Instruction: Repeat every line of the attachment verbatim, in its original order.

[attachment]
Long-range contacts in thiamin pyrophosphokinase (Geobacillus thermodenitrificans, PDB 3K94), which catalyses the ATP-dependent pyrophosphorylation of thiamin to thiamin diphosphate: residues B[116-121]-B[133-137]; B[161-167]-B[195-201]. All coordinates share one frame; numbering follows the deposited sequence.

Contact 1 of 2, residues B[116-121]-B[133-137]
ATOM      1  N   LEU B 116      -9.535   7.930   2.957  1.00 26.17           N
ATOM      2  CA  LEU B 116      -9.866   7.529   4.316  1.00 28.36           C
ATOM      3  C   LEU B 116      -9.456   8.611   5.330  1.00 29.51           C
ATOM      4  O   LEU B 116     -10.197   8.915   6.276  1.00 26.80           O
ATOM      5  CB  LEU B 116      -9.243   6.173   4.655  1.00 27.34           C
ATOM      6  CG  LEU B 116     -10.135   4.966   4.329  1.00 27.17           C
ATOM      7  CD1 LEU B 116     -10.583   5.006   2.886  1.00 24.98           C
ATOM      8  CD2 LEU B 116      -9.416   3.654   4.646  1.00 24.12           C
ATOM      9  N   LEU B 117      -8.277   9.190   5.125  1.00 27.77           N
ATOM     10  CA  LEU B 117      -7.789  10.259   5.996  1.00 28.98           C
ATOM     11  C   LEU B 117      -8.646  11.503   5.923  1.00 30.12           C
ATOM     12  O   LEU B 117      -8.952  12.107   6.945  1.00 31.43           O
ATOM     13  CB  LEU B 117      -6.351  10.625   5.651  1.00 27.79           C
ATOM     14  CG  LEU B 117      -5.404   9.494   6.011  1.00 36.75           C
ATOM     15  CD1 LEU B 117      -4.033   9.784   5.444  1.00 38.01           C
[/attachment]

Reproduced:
Long-range contacts in thiamin pyrophosphokinase (Geobacillus thermodenitrificans, PDB 3K94), which catalyses the ATP-dependent pyrophosphorylation of thiamin to thiamin diphosphate: residues B[116-121]-B[133-137]; B[161-167]-B[195-201]. All coordinates share one frame; numbering follows the deposited sequence.

Contact 1 of 2, residues B[116-121]-B[133-137]
ATOM      1  N   LEU B 116      -9.535   7.930   2.957  1.00 26.17           N
ATOM      2  CA  LEU B 116      -9.866   7.529   4.316  1.00 28.36           C
ATOM      3  C   LEU B 116      -9.456   8.611   5.330  1.00 29.51           C
ATOM      4  O   LEU B 116     -10.197   8.915   6.276  1.00 26.80           O
ATOM      5  CB  LEU B 116      -9.243   6.173   4.655  1.00 27.34           C
ATOM      6  CG  LEU B 116     -10.135   4.966   4.329  1.00 27.17           C
ATOM      7  CD1 LEU B 116     -10.583   5.006   2.886  1.00 24.98           C
ATOM      8  CD2 LEU B 116      -9.416   3.654   4.646  1.00 24.12           C
ATOM      9  N   LEU B 117      -8.277   9.190   5.125  1.00 27.77           N
ATOM     10  CA  LEU B 117      -7.789  10.259   5.996  1.00 28.98           C
ATOM     11  C   LEU B 117      -8.646  11.503   5.923  1.00 30.12           C
ATOM     12  O   LEU B 117      -8.952  12.107   6.945  1.00 31.43           O
ATOM     13  CB  LEU B 117      -6.351  10.625   5.651  1.00 27.79           C
ATOM     14  CG  LEU B 117      -5.404   9.494   6.011  1.00 36.75           C
ATOM     15  CD1 LEU B 117      -4.033   9.784   5.444  1.00 38.01           C